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Lazy Bit-vector Solving and Witnessing Compiler Transformations

Liana Hadarean ( New York University )
The Satisfiability Modulo Theories (SMT) problem is a generalization of the Boolean satisfiability problem to first-order logic. SMT solvers are now at the forefront of automated reasoning and they are increasingly used in a number of diverse applications. In this talk I will first present a new decision procedure for the theory of fixed-width bit-vectors, and then describe an application of SMT techniques to verifying compiler transformations.

Most SMT solvers decide bit-vector constraints via eager reduction to propositional logic after first applying powerful word-level rewrite techniques. While often efficient in practice, this method does not scale on problems for which top-level rewrites cannot reduce the problem size sufficiently. We present a lazy solver that targets such problems by maintaining the word-level structure during search. This approach also enables efficient combination with the theory of arrays using variants of the Nelson-Oppen combination procedure.

The combination of the array and bit-vector theories offers a natural way of encoding the semantics of compiler intermediate representation languages. We show how to integrate an SMT solver with a compiler to build a “self-certifying” compiler: a compiler that generates a verifiable justification for its own correctness on every run. Our compiler produces as justification a refinement relation between the source and target programs of every optimization step. This “witness” relation is produced by an auxiliary witness generator, and is untrusted: its correctness is checked by an external SMT solver. Our implementation is based on the LLVM compiler: we have written generators for a number of intra-procedural optimizations. Preliminary results suggest the overhead of witness generation and checking make this approach practical.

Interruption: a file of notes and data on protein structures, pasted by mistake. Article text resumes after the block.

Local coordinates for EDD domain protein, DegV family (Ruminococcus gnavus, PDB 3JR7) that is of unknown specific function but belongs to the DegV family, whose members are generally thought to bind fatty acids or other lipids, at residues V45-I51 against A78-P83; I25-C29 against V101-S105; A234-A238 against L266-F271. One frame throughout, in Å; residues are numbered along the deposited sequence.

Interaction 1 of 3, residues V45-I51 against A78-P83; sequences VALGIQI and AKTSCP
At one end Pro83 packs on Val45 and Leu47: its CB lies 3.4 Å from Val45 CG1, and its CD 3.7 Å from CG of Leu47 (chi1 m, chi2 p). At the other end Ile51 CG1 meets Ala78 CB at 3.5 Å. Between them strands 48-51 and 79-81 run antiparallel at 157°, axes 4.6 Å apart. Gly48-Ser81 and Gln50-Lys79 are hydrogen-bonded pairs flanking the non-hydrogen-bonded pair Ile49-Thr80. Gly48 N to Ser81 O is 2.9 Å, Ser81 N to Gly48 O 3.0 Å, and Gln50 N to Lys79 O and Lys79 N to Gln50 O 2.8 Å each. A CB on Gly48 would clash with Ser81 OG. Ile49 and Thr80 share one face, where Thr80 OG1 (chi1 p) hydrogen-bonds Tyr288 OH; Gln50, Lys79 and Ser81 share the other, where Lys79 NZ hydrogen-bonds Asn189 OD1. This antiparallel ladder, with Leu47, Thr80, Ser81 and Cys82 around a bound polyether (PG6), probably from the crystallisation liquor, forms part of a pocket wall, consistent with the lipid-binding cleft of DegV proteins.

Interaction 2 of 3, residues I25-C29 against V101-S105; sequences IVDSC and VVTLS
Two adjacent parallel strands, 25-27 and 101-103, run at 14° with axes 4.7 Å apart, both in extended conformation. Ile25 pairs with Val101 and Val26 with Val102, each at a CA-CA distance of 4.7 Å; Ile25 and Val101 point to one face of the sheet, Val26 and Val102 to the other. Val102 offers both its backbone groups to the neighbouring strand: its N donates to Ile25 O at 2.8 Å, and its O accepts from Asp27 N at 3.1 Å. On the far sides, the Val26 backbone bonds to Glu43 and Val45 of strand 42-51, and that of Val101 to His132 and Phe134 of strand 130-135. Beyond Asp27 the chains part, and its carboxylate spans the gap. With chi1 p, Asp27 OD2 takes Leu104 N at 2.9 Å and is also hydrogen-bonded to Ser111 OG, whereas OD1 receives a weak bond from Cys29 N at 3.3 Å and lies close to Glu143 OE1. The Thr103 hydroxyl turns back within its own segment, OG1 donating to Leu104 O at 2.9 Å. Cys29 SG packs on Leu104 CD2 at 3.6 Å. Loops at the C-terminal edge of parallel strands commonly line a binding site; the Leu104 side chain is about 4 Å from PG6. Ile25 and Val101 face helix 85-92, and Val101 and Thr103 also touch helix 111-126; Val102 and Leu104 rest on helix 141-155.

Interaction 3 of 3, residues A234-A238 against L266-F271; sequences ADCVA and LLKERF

Speaker bio

Liana Hadarean is currently a PhD student at New York University, advised by professor Clark Barrett. Her main area of research is in the field of Satisfiability Modulo Theories (SMT) and applications. She is particularly interested in the theory of fixed-witdh bit-vectors. She is one of the developers of the CVC4 SMT solver.

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